|that ye maye so take the londe in possession and dwell therin For I haue geue you the londe to enioye it.
|And the londe shall ye deuyde out by lott amonge youre kynreds. Vnto those that are many, shall ye deuyde the more: And vnto them that are fewe, shall ye deuyde the lesse. Euen as the lott falleth there vnto euery one, so shal he haue it, acordinge to the trybes of their fathers.
|But yf ye wyll not dryue out the inhabiters of ye lande before yor face, then they who ye suffre to remayne, shall be come thornes in youre eyes, and dartes in youre sydes, & shall vexe you in the londe where ye dwell.
|Then wil it come to passe, that I shal do vnto you euen as I thought to do vnto them.
Coverdale Bible 1535
The Coverdale Bible, compiled by Myles Coverdale and published in 1535, was the first complete English translation of the Bible to contain both the Old and New Testament and translated from the original Hebrew and Greek. The later editions (folio and quarto) published in 1539 were the first complete Bibles printed in England. The 1539 folio edition carried the royal license and was, therefore, the first officially approved Bible translation in English.
Tyndale never had the satisfaction of completing his English Bible; but during his imprisonment, he may have learned that a complete translation, based largely upon his own, had actually been produced. The credit for this achievement, the first complete printed English Bible, is due to Miles Coverdale (1488-1569), afterward bishop of Exeter (1551-1553).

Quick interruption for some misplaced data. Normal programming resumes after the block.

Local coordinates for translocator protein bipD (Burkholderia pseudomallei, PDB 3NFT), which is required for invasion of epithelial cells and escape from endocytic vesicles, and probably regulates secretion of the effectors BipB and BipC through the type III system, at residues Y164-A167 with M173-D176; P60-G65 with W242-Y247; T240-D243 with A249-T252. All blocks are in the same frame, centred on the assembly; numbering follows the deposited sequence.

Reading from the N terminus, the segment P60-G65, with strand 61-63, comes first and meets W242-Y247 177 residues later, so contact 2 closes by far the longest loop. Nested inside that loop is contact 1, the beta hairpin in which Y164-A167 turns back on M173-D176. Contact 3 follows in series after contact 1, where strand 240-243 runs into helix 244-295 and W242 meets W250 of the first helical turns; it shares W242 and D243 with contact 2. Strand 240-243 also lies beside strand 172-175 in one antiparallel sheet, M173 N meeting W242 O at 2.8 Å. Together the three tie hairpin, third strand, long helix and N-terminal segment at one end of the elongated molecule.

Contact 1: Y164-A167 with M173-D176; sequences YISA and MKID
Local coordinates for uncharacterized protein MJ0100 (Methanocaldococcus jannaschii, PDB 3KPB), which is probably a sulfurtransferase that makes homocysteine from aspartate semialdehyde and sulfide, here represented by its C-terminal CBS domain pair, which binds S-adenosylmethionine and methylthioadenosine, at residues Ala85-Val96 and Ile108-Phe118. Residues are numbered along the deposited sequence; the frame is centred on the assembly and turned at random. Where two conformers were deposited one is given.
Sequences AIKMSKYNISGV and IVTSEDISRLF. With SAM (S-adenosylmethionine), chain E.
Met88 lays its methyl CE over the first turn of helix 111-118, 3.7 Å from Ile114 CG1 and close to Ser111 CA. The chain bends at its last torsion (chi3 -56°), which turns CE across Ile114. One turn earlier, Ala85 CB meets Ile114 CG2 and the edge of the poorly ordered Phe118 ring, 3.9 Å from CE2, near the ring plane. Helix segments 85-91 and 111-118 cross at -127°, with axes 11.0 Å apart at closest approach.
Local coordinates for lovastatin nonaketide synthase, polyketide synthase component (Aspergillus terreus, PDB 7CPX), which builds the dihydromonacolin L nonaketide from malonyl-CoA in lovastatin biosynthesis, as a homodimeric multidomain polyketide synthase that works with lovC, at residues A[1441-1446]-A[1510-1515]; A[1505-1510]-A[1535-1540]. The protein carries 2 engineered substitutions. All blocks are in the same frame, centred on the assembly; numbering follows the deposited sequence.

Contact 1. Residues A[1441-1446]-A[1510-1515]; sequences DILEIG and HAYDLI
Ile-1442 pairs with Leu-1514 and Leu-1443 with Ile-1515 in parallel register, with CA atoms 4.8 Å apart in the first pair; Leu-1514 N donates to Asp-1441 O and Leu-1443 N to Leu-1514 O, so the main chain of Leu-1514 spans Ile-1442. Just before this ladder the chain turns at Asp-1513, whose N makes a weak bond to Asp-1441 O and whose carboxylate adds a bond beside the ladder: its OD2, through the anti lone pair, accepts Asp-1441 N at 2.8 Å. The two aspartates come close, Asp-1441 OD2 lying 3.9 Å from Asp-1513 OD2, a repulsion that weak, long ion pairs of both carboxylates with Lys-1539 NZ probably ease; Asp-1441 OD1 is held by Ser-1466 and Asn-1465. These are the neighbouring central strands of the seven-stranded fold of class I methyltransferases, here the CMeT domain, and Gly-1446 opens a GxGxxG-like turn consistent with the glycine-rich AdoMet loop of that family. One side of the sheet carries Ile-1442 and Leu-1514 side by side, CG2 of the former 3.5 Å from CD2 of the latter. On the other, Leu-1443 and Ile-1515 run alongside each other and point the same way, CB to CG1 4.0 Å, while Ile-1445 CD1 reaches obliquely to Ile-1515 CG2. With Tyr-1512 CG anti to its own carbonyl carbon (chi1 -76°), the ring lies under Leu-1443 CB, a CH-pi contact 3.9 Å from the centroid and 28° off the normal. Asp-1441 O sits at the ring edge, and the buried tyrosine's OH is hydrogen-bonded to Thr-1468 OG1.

The details of its production are obscure. Coverdale met Tyndale in Hamburg, Germany in 1529, and is said to have assisted him in the translation of the Pentateuch. His own work was done under the patronage of Oliver Cromwell, who was anxious for the publication of an English Bible; and it was no doubt forwarded by the action of Convocation, which, under Archbishop Cranmer's leading, had petitioned in 1534 for the undertaking of such a work.
Coverdale's Bible was probably printed by Froschover in Zurich, Switzerland and was published at the end of 1535, with a dedication to Henry VIII. By this time, the conditions were more favorable to a Protestant Bible than they had been in 1525. Henry had finally broken with the Pope and had committed himself to the principle of an English Bible. Coverdale's work was accordingly tolerated by authority, and when the second edition of it appeared in 1537 (printed by an English printer, Nycolson of Southwark), it bore on its title-page the words, "Set forth with the King's most gracious license." In licensing Coverdale's translation, King Henry probably did not know how far he was sanctioning the work of Tyndale, which he had previously condemned.
In the New Testament, in particular, Tyndale's version is the basis of Coverdale's, and to a somewhat less extent this is also the case in the Pentateuch and Jonah; but Coverdale revised the work of his predecessor with the help of the Zurich German Bible of Zwingli and others (1524-1529), a Latin version by Pagninus, the Vulgate, and Luther. In his preface, he explicitly disclaims originality as a translator, and there is no sign that he made any noticeable use of the Greek and Hebrew; but he used the available Latin, German, and English versions with judgment. In the parts of the Old Testament which Tyndale had not published he appears to have translated mainly from the Zurich Bible. [Coverdale's Bible of 1535 was reprinted by Bagster, 1838.]
In one respect Coverdale's Bible was groundbreaking, namely, in the arrangement of the books of the. It is to Tyndale's example, no doubt, that the action of Coverdale is due. His Bible is divided into six parts -- (1) Pentateuch; (2) Joshua -- Esther; (3) Job -- "Solomon's Balettes" (i.e. Canticles); (4) Prophets; (5) "Apocrypha, the books and treatises which among the fathers of old are not reckoned to be of like authority with the other books of the Bible, neither are they found in the canon of the Hebrew"; (6) the New Testament. This represents the view generally taken by the Reformers, both in Germany and in England, and so far as concerns the English Bible, Coverdale's example was decisive.